UN Council reaches rough deal on Syria ceasefire force

AFP , Saturday 21 Apr 2012

The UN Security Council is set to vote Saturday on a resolution allowing a 300-member UN ceasefire observer force to be sent to Syria

Demonstrators with the Syrian opposition flags protest against Syria's President Bashar Al-Assad after Friday prayers in Al Qasseer city, near Homs April 13, 2012. (Photo: Reuters)

The UN Security Council has reached a tentative accord on a resolution to send a 300-strong ceasefire observer force to Syria which could be voted Saturday, diplomats said.

Russia's UN ambassador called for a "unanimous vote" on the text his country took a leading role in drawing up. But US ambassador Susan Rice indicated that a vote is not certain as western governments decide whether the conditions for the force are strong enough.

The agreement comes after thousands of Syrians took part in protests against President Bashar al-Assad's regime, testing a shaky UN ceasefire, as state media said 18 security personnel were killed in attacks.

The protests took place in Daraa, the Damascus region, in Homs and Hama in central Syria, Idlib in the northwest, Aleppo in the north, Deir Ezzor in the northeast and in Latakia on the Mediterranean coast, according to the Syrian Observatory for Human Rights.

Painstaking talks brought rival Russian and European resolutions into a single draft text. The final proposal would give UN Secretary General Ban Ki-moon the task of making an "assessment" on whether it was safe enough to send the unarmed military observers and civilians experts.

The council has approved an advanced mission of 30 observers and seven are already in Syria where a 13-month old uprising against Assad has left well over 9,000 dead, according to a UN toll.

Ban asked this week for the expanded force to be set up even though he said Assad has not kept commitments to withdraw troops and heavy weapons from Syrian cities.

Sending the full 300 monitors requires a new resolution by the 15 member council which is to meet at 11:00 am (1500 GMT) on Saturday.

Friday's talks produced a text that "council members will send back to their capitals for instructions," Rice said, but added that a vote was not certain.

"It is possible that not everybody will have instructions at that point, it is possible that there will not be an agreed text at that point. We'll see and we'll regroup accordingly," she told reporters.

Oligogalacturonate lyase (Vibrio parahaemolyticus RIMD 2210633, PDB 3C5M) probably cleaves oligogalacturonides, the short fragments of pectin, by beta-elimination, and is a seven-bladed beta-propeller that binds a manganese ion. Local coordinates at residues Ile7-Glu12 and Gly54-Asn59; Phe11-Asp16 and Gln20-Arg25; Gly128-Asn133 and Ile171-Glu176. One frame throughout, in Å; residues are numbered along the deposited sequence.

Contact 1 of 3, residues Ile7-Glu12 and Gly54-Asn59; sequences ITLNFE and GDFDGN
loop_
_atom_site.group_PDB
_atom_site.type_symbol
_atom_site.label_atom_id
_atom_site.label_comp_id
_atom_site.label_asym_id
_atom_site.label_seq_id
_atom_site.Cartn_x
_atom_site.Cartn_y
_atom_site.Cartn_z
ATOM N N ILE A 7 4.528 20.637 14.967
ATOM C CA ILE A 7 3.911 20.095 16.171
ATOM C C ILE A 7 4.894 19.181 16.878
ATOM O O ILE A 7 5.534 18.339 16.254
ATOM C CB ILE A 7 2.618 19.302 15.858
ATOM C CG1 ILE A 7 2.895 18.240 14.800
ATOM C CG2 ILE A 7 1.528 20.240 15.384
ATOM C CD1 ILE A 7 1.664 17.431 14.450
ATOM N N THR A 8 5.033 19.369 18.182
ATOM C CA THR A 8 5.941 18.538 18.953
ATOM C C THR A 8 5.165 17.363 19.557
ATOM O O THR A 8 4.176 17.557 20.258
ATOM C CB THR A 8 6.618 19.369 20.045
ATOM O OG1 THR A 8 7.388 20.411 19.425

Russia's UN ambassador Vitaly Churkin was more upbeat. "We have a text and I hope there's going to be a unanimous vote tomorrow," he said.

British envoy Mark Lyall Grant said the council members "are quite close to an agreement."

Under the proposed resolution, the full mission would have an initial three month mandate to monitor the cessation of hostilities which started on April 12. Halting hostilities was part of a six-point plan agreed by UN-Arab League envoy Kofi Annan and Assad.

More than 130 people have been killed since the ceasefire started however and Ban pointedly told the council this week that Assad had not kept a commitment to withdraw troops and heavy weapons from population centers.

European nations had wanted the threat of sanctions to be included in the resolution if Assad did not keep the commitments. But the final draft text talks only of backing the resolution with "further steps as appropriate."

France's UN envoy Gerard Araud stressed that the proposed UN Supervision Mission in Syria, UNSMIS, would be a first for the United Nations.

"It is the first time that the UN is sending observers in a war zone, because they are still fighting there, there is still violence," Araud told reporters.

"It is very important to send it as quickly as possible. But at the same time, we have to take into account the danger for the observers."

On top of the unarmed military observers, the Security Council wants to send civilian experts in such fields as politics, human rights, public security and gender issues.

The advanced mission in Syria agreed a protocol with the government on Thursday setting out the conditions for its deployment across the country and the safety guarantees that must be met by Assad's government.

The government has refused so far to let the UN use its own helicopters in Syria however. Diplomats said more talks are to be held on the use of aircraft.

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